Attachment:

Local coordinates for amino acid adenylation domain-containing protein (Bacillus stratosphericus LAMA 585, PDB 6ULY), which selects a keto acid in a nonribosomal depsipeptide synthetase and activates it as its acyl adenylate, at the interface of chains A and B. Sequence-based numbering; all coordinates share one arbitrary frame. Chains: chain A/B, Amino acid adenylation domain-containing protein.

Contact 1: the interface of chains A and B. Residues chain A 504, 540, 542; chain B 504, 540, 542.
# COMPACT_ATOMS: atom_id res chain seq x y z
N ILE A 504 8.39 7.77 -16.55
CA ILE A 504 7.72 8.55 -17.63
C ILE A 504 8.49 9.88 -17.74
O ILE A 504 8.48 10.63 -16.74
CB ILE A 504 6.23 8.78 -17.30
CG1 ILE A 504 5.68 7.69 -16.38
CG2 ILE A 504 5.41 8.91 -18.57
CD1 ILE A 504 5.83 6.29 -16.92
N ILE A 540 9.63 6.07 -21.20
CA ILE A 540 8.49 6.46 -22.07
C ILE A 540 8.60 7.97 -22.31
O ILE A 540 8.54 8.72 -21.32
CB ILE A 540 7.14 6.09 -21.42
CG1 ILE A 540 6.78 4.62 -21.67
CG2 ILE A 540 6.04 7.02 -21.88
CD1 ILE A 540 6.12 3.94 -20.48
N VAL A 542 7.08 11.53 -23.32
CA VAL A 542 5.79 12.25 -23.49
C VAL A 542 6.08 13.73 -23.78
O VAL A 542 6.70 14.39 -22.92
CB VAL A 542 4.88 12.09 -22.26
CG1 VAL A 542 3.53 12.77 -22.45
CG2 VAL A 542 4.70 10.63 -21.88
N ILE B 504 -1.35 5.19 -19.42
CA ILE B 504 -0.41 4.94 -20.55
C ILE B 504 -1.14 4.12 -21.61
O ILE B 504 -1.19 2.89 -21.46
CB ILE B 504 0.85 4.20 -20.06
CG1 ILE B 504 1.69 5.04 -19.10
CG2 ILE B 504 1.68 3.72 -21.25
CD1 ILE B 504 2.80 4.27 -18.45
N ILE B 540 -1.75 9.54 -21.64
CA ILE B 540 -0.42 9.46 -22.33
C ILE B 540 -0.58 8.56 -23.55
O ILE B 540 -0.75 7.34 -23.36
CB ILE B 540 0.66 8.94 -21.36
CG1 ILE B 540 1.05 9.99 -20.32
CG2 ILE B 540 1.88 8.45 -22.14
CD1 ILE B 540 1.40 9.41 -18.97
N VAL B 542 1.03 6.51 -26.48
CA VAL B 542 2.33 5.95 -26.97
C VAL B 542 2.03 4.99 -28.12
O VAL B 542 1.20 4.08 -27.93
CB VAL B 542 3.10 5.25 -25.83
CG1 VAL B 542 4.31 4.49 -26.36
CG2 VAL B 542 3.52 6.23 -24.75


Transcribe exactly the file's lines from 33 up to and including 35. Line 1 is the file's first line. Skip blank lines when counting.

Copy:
CG2 ILE B 504 1.68 3.72 -21.25
CD1 ILE B 504 2.80 4.27 -18.45
N ILE B 540 -1.75 9.54 -21.64